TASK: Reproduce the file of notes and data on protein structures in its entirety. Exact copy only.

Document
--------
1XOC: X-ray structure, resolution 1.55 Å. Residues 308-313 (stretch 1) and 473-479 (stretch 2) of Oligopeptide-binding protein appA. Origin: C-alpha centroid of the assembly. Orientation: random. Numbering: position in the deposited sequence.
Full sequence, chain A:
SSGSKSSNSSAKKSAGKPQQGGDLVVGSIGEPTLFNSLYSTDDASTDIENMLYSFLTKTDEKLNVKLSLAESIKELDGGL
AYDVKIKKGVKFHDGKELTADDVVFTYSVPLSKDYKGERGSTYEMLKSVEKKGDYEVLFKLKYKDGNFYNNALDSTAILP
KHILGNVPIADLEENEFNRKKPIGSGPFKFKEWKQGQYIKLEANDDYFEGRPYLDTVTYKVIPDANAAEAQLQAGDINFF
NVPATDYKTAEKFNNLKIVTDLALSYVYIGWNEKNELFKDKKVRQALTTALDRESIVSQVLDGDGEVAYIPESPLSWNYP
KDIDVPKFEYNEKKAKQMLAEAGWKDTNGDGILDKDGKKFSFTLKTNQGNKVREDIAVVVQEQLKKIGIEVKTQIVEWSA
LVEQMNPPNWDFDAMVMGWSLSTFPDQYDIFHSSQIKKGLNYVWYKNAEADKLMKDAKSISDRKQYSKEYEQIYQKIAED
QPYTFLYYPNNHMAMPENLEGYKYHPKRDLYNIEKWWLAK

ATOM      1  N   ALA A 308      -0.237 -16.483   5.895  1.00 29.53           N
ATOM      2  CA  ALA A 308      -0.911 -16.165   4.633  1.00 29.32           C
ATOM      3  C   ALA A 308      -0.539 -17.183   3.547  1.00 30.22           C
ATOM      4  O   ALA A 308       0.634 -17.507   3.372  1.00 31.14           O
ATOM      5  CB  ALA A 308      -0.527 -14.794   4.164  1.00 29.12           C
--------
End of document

1XOC: X-ray structure, resolution 1.55 Å. Residues 308-313 (stretch 1) and 473-479 (stretch 2) of Oligopeptide-binding protein appA. Origin: C-alpha centroid of the assembly. Orientation: random. Numbering: position in the deposited sequence.
Full sequence, chain A:
SSGSKSSNSSAKKSAGKPQQGGDLVVGSIGEPTLFNSLYSTDDASTDIENMLYSFLTKTDEKLNVKLSLAESIKELDGGL
AYDVKIKKGVKFHDGKELTADDVVFTYSVPLSKDYKGERGSTYEMLKSVEKKGDYEVLFKLKYKDGNFYNNALDSTAILP
KHILGNVPIADLEENEFNRKKPIGSGPFKFKEWKQGQYIKLEANDDYFEGRPYLDTVTYKVIPDANAAEAQLQAGDINFF
NVPATDYKTAEKFNNLKIVTDLALSYVYIGWNEKNELFKDKKVRQALTTALDRESIVSQVLDGDGEVAYIPESPLSWNYP
KDIDVPKFEYNEKKAKQMLAEAGWKDTNGDGILDKDGKKFSFTLKTNQGNKVREDIAVVVQEQLKKIGIEVKTQIVEWSA
LVEQMNPPNWDFDAMVMGWSLSTFPDQYDIFHSSQIKKGLNYVWYKNAEADKLMKDAKSISDRKQYSKEYEQIYQKIAED
QPYTFLYYPNNHMAMPENLEGYKYHPKRDLYNIEKWWLAK

ATOM      1  N   ALA A 308      -0.237 -16.483   5.895  1.00 29.53           N
ATOM      2  CA  ALA A 308      -0.911 -16.165   4.633  1.00 29.32           C
ATOM      3  C   ALA A 308      -0.539 -17.183   3.547  1.00 30.22           C
ATOM      4  O   ALA A 308       0.634 -17.507   3.372  1.00 31.14           O
ATOM      5  CB  ALA A 308      -0.527 -14.794   4.164  1.00 29.12           C